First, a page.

Among the Himba of northern Namibia it is believed that the fairy circles are a phenomenon related to divine intervention. They would represent the footprints of their God Mukuru who brings rain and heals the sick. Another legend of this people claims that the circles of the fairies are created by the poisonous breath of a dragon that lives underground.
The gas rises to the surface and kills the plants in the circles. Many hypotheses have been advanced on the causes of the formation of the circles and the most accredited concerns the presence of sand termites, of the Psammotermes allocerus species, held to be solely responsible.
Equally valid is the theory relating to a form of self-regulation among the plants existing in the sandy soil of the Namibian desert; as well as the presence in the subsoil of a toxic gas which would exterminate every form of life present in the circles when it rises to the surface.
But what are the Fairy Circles?
Fairy circles are circular areas devoid of vegetation surrounded by a ring of tall grass of the genus Stipagrostis. Irregularly distributed, they occur along a 2,000-kilometer belt that runs along the eastern edge of the southern Namibian desert, from Angola to the north-western part of South Africa.
Circles are not perennial. On average they live about 24 years, but some of them, especially the older ones, even reach the age of 75. With their variable diameter, fairy circles are a phenomenon with still unknown causes, even if in the last 40 years many scientific hypotheses have been proposed.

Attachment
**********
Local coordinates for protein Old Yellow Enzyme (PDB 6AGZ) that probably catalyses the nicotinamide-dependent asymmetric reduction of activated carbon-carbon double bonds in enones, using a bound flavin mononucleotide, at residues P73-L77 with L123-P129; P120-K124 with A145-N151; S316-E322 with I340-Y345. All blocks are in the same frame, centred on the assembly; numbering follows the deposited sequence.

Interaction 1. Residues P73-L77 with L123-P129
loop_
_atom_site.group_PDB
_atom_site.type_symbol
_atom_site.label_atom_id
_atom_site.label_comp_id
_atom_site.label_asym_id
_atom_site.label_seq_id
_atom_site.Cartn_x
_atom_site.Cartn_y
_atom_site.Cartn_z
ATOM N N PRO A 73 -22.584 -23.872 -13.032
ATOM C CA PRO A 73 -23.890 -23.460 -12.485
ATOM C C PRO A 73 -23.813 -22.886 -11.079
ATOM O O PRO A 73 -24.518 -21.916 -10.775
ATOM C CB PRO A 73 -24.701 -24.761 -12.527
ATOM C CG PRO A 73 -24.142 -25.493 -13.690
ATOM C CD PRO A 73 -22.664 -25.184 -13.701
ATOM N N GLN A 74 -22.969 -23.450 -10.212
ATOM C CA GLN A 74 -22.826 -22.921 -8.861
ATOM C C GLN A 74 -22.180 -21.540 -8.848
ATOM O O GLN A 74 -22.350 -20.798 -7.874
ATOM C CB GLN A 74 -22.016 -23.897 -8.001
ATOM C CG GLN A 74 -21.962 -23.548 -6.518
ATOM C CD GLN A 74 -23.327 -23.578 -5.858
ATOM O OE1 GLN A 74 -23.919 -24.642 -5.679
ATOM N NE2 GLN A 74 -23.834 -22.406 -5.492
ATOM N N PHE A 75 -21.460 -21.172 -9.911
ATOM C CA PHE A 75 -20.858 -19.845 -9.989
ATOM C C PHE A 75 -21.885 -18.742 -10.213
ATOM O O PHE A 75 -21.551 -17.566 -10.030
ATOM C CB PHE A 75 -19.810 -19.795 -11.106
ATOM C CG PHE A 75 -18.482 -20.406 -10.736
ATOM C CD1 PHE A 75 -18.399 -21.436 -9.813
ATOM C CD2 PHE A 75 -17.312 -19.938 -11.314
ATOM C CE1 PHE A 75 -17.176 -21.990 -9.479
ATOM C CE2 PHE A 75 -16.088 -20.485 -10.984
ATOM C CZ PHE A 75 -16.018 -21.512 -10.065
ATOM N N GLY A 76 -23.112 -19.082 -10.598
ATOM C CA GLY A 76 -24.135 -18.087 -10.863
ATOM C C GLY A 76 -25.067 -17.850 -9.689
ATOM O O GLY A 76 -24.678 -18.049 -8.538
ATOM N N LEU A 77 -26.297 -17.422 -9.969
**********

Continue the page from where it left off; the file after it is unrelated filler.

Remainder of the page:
A similar phenomenon was also found in Sudan, eastern Kenya and in 2004 15 km from the city of Newman in eastern Australia. According to Korina Tarnita and the group of researchers who published the work in Nature, the termites of Namibia feed on the roots of the plants that are above their nests and this destroys the surface vegetation.
Where termite colonies are forced to live side by side, areas of untouched grass symbolize the boundaries of opposing factions. Tarnita said: "If a colony of termites encounters another smaller one, generally the first takes over the second and expands into its own territory.
But if two colonies of the same size come into contact with each other they prefer to define a boundary." Researchers said the herbs that form the circles are also important. In areas where water and moisture are scarce, some herbs would be able to overwhelm others, sending their long roots beneath the surface to steal it from their neighbors.
This system leads, in the long run, to the formation of patches of dry sand. Inside them, the humidity will be able to concentrate, giving way to the grass that has taken over to have sufficient nourishment for survival.